Tag Archives: testimony

God’s Promise to David


Psalm 132:1-18

“If thy children will keep my covenant and my testimony that I shall teach them, their children shall also sit upon thy throne for evermore,” Psalm 132:12.

 

How often do you ask God to establish and protect your home and prosper your family? When we recognize God’s sovereignty over everything, we understand that He is the reason we experience good, and He knows exactly what is best for us. As we understand God’s grace more and more, it makes sense that we continually go to Him more and more with our petitions.

By the time David drew closer toward the end of his life, he came to understand God’s grace more and more as well. In this Psalm, we observe him requesting God to establish his home and kingdom long after he passes. Of course, God replied with a beautiful and powerful promise to prosper David’s family by setting up his son, Solomon, to rule as king.

After that promise, God said something interesting, He told David that his sons and grandsons after him would be prospered as long as they kept God’s testimonies. This condition is a great reminder that each person is accountable for obeying God’s Word on his own. We cannot expect to receive the manifold blessings of God based solely upon the obedience of our parents or grandparents. Yes, our parents and grandparents may be responsible for many of the blessings of God we enjoy, but there must come a time when we own our faith and walk in obedience to God all on our own.

 

JUST A THOUGHT

Will you own your faith today?

Mark Clements

 

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Hebrew – Testimonies


 

ēḏāh [and] ‘ēḏût

 

The second name we note for God’s Word is testimonies (or “testimony”). The Hebrew is ‘ēdāh (H5713; or ‘ēḏûṯ, H5715), another feminine noun originally meaning a “testimony, witness, or even a warning sign.” Of its twenty-five appearances, fourteen are in Psalms 119 (‘ēḏût appears sixty times, with nine of those in Psalms 119). We should also interject here that all eight of the synonyms we are examining appear in the first eleven verses of that wondrous psalm, which is devoted to praising the virtues, merits, and sufficiency of the Word of God and demonstrates the psalmist’s total commitment to it.

 

This word, therefore, refers to “testifying to a fact or event.” It first appears, for example, in Gen_21:30, where Abraham’s gift of lambs to Abimelech bore witness to Abraham’s statement concerning the ownership of the well at Beersheba. Even more graphic is Gen_31:52, where Jacob used a pile of stones to bear witness to the agreement between him and Laban concerning land boundaries.

 

It eventually came to be used, then, for a solemn testimony of the will of God, a sober and serious expression of God’s standards for human behavior. In other words, God’s testimonies are not suggestions or optional proposals, rather His absolute standards. It is tremendously significant, in fact, that the stone tablets containing the Ten Commandments are called God’s “testimony,” ‘ēḏût (Exo_25:16; Exo_31:18; Exo_32:15), God’s “solemn divine charge or duty.” It was also frequently used of the tabernacle (“tabernacle of testimony”, Exo_38:21; Num_1:50; Num_1:53) and even the Ark of the Covenant (“ark of the testimony,” Exo_25:22; Exo_26:33-34; Exo_30:6; Exo_30:26). Further, it is also used at times to refer to the entire law (February 13–16) of God (Psa_19:7; Psa_119:14; Psa_119:31; Psa_119:36; Psa_119:88; Psa_119:99; Psa_119:111; Psa_119:129; Psa_119:144; Psa_119:157).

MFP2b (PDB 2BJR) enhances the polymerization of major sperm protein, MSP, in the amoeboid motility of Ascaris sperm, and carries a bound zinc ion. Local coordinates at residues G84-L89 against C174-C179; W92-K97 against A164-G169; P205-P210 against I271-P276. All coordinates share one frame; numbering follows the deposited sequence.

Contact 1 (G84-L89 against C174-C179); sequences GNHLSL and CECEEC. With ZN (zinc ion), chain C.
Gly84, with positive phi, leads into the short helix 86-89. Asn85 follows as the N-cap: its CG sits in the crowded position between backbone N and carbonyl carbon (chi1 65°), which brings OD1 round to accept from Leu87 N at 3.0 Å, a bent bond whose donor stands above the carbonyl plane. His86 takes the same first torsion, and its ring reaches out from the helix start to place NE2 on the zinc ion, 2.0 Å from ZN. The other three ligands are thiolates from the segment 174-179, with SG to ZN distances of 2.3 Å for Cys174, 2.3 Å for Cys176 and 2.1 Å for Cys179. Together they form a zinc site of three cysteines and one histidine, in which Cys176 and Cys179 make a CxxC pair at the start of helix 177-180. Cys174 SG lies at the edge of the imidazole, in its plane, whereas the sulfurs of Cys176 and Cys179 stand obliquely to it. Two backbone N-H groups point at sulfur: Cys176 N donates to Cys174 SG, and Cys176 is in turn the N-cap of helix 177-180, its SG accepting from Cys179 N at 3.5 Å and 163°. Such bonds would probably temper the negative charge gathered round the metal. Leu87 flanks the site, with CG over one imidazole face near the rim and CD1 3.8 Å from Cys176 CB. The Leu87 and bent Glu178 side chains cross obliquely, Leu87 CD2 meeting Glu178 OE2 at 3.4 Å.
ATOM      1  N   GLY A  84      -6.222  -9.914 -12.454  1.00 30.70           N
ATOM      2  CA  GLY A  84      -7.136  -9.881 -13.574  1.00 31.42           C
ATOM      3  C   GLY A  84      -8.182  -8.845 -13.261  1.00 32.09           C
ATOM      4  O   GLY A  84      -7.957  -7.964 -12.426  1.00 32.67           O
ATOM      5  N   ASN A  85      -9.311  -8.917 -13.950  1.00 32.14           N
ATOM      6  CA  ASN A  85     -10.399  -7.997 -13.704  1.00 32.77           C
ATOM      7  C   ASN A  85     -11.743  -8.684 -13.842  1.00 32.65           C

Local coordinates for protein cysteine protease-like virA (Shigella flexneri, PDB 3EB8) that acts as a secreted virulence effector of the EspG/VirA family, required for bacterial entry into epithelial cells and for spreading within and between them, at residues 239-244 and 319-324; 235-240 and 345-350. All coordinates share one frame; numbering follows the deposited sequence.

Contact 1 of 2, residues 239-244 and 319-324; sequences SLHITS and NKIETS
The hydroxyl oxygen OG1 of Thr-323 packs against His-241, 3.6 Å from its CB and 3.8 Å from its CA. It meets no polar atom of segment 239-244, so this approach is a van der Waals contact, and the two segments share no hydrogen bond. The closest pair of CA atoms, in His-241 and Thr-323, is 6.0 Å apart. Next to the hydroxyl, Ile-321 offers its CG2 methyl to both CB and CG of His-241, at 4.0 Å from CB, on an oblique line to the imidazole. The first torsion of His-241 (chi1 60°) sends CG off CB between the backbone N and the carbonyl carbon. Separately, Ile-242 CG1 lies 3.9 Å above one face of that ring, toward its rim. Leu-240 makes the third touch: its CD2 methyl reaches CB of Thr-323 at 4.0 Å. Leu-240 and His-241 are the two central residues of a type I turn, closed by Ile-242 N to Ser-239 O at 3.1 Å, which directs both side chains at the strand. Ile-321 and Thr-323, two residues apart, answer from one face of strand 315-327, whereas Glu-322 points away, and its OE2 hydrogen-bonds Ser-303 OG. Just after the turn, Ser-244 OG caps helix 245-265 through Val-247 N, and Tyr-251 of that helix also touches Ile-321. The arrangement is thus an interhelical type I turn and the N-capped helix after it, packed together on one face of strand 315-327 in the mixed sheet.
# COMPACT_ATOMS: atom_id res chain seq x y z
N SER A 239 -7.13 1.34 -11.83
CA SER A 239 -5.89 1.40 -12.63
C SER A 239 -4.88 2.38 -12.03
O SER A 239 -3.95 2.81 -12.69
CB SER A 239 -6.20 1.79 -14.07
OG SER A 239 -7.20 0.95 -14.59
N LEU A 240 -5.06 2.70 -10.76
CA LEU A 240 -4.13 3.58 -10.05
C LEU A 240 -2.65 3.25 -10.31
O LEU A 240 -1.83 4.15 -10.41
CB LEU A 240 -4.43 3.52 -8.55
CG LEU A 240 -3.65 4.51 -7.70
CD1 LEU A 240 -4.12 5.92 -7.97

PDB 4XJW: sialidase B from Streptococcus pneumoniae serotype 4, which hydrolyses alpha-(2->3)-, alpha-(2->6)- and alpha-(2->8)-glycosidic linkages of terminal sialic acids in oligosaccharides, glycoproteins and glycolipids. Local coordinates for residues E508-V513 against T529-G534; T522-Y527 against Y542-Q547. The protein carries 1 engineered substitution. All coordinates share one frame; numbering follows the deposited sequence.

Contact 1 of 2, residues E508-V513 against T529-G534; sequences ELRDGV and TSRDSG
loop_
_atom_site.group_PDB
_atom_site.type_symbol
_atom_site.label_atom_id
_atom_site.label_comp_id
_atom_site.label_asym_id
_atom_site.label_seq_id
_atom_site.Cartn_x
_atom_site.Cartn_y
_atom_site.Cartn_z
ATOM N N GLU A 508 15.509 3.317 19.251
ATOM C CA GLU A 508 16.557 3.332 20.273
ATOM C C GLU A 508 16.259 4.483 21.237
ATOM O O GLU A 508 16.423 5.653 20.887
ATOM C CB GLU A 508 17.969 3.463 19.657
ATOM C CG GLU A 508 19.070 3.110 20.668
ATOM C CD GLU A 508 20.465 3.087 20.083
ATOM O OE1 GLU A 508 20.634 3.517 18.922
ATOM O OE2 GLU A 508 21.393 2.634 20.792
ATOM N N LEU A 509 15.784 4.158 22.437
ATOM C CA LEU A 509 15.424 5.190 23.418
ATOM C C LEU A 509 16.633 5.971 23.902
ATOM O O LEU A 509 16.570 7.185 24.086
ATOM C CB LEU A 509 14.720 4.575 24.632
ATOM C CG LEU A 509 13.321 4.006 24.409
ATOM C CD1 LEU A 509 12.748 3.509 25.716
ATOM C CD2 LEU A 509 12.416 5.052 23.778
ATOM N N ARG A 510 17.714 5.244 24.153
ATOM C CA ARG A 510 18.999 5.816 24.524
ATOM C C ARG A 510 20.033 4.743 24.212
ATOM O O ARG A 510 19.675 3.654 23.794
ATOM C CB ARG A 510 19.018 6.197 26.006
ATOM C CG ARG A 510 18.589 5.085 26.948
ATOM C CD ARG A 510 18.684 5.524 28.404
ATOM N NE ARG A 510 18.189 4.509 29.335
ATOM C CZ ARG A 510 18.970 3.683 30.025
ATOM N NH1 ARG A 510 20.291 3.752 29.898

The definition of right behavior, therefore, is not “up for grabs,” as relativism maintains in our day. It is rather a marked-out standard from God. This standard is also what we should be proclaiming without apology to the world, just as David did “before kings” (Psa_119:46); as Shadrach, Meshach, and Abednego did before the king of Babylon (Dan_3:1-16); as Peter did before the religious leaders (Acts 4); as Stephen did before the council (Act_6:15 to Act_7:54); and as Paul did before Felix (Acts 24), Festus (Acts 25), and Agrippa (Acts 26).

 

Scriptures for Study: What do the verses above in Psalms 19, 119 say about the testimonies of God and our response to them?

 

 

 

 

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16 – January 16 – THIS DAY IN BAPTIST HISTORY PAST


 

Adorned to please her bridegroom

 

1553 – Felistis Jans Resinx approached the scaffold on which she was burned, adorned in a clean dress and white apron as if to show by her outward dress how purely and uprightly a Christian maiden ought internally to be adorned to please her heavenly bridegroom. Jesus Christ. The testimony and execution of Felistis are recorded from the records deposited with the secretary of the city of Amsterdam, Holland. What was her crime? She had assembled with a sect of Anabaptists and thus doing had separated from the obedience and beliefs of the so called holy (that is Roman) church. She judged erroneously the sacrament of the altar and had entertained and shown hospitality to Anabaptists. She seduced certain people from obedience to the Romish church and was unwilling to forsake her errors. All of these things were opposed to the ordinances of the state church and the proclamations of his imperial majesty. The sentence was that Felistis should be executed by fire and that all her worldly goods should be confiscated to the use of the emperor. While imprisoned, she was condemned to the torture of the rack, which she bore faithfully. She also demonstrated her kind servant spirit by assisting the jailer’s wife in the household. We should also remember Janson another faithful martyr of Christ, who on the same occasion, at the same place, and for the same reason was burned alive and was added to that great number who gave their lives to the truth of God’s Word.